Tags: Ebola Outbreak | dallas | hospital | nurses | thomas eric duncan

Duncan's Nurses: We Held His Hand When Nobody Else Would

By    |   Friday, 24 Oct 2014 11:08 PM

The last people to hold Ebola patient Thomas Eric Duncan's hands to comfort him as he was dying at Dallas' Texas Presbyterian Hospital were his nurses, some of whom will appear on CBS' "60 Minutes" Sunday to explain how they tried to save the Liberian while risking their own lives.

The nurses, John Mulligan, Krista Maxwell, Richard Townsend, and Sedia Rose, will explain the ordeal in their first media interviews following Duncan's death to 60 Minutes correspondent Scott Pelley. The man was the first and only Ebola patient to die from the disease in the United States.

"I was very frightened," Rose told Pelley. "I was. But, and I just dried my tears, rolled down my sleeves, so to speak, and went on about my night."

Duncan had come to the hospital on Sept. 25 with a low-grade fever, but was sent home, only to return three days later with full-blown Ebola symptoms, including a temperature of 103 degrees.

Mulligan, an intensive care nurse who treated Duncan during his final hours, said that by the time he saw Duncan on Oct. 1, his nausea and vomiting had subsided.

But Duncan had to have rectal tubes inserted, said Mulligan, as he "had gotten so weak, he couldn't get up to the commodes anymore," said Mulligan. "So that was to help contain all of his very infectious body fluids that we were dealing with."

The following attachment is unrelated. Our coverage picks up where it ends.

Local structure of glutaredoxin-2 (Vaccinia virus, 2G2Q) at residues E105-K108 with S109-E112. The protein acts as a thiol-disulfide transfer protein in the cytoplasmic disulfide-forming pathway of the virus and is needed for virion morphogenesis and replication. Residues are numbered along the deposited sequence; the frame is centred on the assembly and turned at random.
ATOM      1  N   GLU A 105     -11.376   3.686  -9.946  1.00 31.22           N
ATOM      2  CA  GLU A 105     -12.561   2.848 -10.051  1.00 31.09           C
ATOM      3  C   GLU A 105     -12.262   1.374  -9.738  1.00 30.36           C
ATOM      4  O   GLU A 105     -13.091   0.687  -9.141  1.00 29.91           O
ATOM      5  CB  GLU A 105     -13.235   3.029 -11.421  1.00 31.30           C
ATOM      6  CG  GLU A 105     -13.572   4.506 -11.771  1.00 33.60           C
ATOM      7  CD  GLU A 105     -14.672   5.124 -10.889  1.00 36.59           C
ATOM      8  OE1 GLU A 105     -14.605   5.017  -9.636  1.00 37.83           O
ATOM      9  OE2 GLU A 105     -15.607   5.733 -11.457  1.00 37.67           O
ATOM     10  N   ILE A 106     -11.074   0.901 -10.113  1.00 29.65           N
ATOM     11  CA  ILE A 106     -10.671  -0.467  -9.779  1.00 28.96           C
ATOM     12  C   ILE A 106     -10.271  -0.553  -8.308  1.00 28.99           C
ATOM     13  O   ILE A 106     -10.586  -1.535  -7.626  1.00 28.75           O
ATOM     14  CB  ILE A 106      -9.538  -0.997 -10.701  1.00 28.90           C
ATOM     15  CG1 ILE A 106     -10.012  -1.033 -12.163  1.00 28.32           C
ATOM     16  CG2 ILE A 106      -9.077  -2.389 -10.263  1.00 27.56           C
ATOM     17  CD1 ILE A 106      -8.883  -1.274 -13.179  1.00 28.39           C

But even on the first day he was admitted, Duncan had not said much, said Mulligan.

"You could could look in his eyes and tell he just didn't feel good," Mulligan told Pelley. "And we offered him words of encouragement. We let him know that we're here, whatever you need, let us know and we'll get it."

Further, said Mulligan, the nurses "held his hand and talked to him and comforted him because his family couldn't be there. You can't take that risk with this type of disease of exposing, you know, loved ones, as much as you want them there. It's just not a possibility."

Duncan died on Oct. 8, just 10 days after he was finally admitted to the hospital, and within days after his death, two other of his nurses, Nina Pham and Amber Vinson became ill. Both of them, though, have now recovered from the deadly disease.

Sunday's report will also include details of how Duncan's caretakers are being treated in the community, according to the show transcript.

"Many dozens of people treated Eric Duncan here at the hospital, and they're running into some problems in the community," Pelley says in the segment. One nurse's dental appointment was postponed until December, he explained, and another nurse said her niece was kicked out of school.

The segment will air Sunday at 7:30 p.m. EST.

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The last people to hold Ebola patient Thomas Eric Duncan's hands to comfort him as he was dying at Dallas' Texas Presbyterian Hospital were his nurses, some of whom will appear on CBS' "60 Minutes" Sunday to explain how they tried to save the Liberian while risking their own lives.
dallas, hospital, nurses, thomas eric duncan
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2014-08-24
Friday, 24 Oct 2014 11:08 PM
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